Backups are a common way to protect data from being lost as a result of a catastrophe. We know of three approaches to backup.
Local backup is the most common approach for recovering from data loss, and it has many advantages. Users and organizations have complete control over the amount and frequency with which data is backed up. Furthermore, tape and optical storage are inexpensive, high capacity devices. However, large organizations that have large amounts of data have to employ personnel to provide the backup service. Individual home users often do not use it because of the time and hassle of doing so, causing home systems to be highly vulnerable to exploit and potential data loss.
Another approach is to use a commercial remote backup service, such as DataThought Consulting  or Protect-Data.com . This approach is convenient, yet expensive. Currently, automatic backup via a modem or the Internet for 500MB of data costs around $30-$125 a month.
Cooperative remote backup services provide the convenience of a commercial backup service but at a more attractive price. Instead of paying money, users relinquish a fraction of their computing resources (disk storage, CPU cycles for handling requests, and network bandwidth for propagating data). pStore  is an example of such a service. However, its primary goal is to tolerate local failures such as disk crashes, power failures, etc. Pastiche  also provides similar services, while trying to minimize storage overhead by finding similarities in data being backed up. Its aim is also to guard against localized catastrophes, by storing one replica of all data in a geographically remote location.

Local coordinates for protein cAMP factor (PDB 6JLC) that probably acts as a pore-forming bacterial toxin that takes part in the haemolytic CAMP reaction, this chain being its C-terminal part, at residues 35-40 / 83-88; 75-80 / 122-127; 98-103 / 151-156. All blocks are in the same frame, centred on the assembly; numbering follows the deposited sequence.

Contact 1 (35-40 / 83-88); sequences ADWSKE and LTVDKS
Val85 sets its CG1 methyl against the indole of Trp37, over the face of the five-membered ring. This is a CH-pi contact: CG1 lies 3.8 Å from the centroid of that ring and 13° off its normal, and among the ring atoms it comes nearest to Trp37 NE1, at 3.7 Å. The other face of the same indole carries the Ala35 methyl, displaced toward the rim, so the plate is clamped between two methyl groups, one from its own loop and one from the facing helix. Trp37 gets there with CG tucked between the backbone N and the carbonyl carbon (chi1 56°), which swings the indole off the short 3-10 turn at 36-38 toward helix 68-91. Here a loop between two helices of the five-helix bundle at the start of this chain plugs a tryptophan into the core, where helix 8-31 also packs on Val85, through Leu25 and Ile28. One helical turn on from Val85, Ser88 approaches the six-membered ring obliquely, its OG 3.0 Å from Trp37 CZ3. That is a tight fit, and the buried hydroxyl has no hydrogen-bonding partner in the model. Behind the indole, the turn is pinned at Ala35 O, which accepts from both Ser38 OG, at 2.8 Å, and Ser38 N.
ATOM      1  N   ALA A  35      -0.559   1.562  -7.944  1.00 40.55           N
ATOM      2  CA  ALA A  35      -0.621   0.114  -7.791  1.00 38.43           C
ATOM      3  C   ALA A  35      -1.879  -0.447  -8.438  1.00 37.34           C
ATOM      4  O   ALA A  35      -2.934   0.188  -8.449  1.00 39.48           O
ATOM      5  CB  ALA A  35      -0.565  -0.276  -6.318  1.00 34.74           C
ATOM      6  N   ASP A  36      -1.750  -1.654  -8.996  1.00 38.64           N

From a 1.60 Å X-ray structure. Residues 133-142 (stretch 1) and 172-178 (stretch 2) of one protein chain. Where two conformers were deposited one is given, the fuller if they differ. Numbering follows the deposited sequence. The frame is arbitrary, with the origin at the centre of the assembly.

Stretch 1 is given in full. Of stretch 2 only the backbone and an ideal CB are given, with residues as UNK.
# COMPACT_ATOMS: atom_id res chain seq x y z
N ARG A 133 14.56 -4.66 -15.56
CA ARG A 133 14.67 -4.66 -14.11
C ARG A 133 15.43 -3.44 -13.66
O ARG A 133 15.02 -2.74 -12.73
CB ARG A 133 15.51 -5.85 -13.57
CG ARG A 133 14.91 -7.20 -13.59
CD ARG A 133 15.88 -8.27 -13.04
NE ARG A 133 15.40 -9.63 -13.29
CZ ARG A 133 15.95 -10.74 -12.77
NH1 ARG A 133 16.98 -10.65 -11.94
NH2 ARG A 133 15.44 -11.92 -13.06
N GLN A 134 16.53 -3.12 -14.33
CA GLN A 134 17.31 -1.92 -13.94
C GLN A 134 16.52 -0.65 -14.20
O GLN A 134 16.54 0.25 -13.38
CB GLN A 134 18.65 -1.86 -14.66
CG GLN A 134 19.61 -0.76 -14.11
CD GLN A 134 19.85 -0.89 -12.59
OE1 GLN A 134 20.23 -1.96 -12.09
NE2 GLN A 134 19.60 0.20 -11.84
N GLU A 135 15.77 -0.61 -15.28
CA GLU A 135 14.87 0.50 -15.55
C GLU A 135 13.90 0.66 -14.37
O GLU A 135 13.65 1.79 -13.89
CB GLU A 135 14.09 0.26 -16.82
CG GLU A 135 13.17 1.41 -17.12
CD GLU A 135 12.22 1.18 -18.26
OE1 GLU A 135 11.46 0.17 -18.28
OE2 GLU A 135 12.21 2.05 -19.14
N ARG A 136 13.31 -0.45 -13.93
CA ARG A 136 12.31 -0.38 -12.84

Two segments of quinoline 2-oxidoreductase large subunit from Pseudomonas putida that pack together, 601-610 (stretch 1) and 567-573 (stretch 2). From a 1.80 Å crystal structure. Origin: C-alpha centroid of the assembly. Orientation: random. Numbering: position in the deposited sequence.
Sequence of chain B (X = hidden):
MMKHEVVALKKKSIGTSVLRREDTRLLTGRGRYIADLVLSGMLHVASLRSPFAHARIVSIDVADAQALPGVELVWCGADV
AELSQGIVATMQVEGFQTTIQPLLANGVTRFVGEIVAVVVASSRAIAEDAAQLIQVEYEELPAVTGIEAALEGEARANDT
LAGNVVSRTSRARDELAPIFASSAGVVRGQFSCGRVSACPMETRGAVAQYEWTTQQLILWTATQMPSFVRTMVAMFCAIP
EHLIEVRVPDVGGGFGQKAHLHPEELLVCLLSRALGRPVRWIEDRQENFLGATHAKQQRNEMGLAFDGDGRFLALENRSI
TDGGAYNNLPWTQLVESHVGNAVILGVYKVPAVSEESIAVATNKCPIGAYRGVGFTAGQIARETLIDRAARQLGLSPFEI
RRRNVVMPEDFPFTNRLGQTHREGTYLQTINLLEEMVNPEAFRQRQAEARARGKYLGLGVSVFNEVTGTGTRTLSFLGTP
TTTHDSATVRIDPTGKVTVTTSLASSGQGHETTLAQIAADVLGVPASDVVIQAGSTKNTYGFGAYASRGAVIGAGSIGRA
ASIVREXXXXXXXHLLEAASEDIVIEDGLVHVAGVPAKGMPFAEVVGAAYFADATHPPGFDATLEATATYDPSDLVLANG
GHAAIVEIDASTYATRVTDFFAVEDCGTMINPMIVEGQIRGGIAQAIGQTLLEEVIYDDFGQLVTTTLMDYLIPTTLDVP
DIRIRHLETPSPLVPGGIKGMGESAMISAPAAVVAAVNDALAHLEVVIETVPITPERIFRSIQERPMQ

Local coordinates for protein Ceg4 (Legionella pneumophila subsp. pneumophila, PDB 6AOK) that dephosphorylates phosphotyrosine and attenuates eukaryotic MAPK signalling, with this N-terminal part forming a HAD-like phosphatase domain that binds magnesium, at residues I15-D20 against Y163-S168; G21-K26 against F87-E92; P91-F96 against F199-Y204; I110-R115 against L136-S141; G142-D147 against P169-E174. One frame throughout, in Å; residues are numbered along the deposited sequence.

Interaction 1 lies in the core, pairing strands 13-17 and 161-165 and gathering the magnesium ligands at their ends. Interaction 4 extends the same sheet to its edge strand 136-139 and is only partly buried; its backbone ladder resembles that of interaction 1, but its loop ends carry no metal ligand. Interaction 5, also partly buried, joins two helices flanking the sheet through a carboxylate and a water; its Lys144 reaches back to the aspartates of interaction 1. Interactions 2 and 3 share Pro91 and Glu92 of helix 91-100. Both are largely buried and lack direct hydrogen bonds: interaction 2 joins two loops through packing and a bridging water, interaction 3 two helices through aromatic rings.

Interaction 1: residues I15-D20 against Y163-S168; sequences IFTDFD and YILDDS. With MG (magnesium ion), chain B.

We believe that a cooperative, distributed system is a compelling architecture for providing a convenient and effective approach for tolerating Internet catastrophes. It would be an attractive system for individual Internet users, like home broadband users, who do not wish to pay for commercial backup service or do not want the hassle of making their own local backups frequently. Users of Phoenix would not need to exert any significant effort to backup their data. Specifying what data to protect can be made as easy as specifying what data to share on a file sharing peer-to-peer system. Further, a cooperative architecture has little cost in terms of time and money; instead, users relinquish a small fraction of their computer resources to gain access to a highly resilient backup service. A user specifies an amount of bytes from its disk space to be used by the system, and the system would protect a proportional amount of its data. We observe that the value depends on the host diversity, and can differ among the hosts. In addition, the system would limit the network bandwidth and CPU utilization to minimize the impact of the service on normal operation.
To our knowledge, Phoenix is the first effort to build a cooperative backup system resilient to wide-scale Internet catastrophes.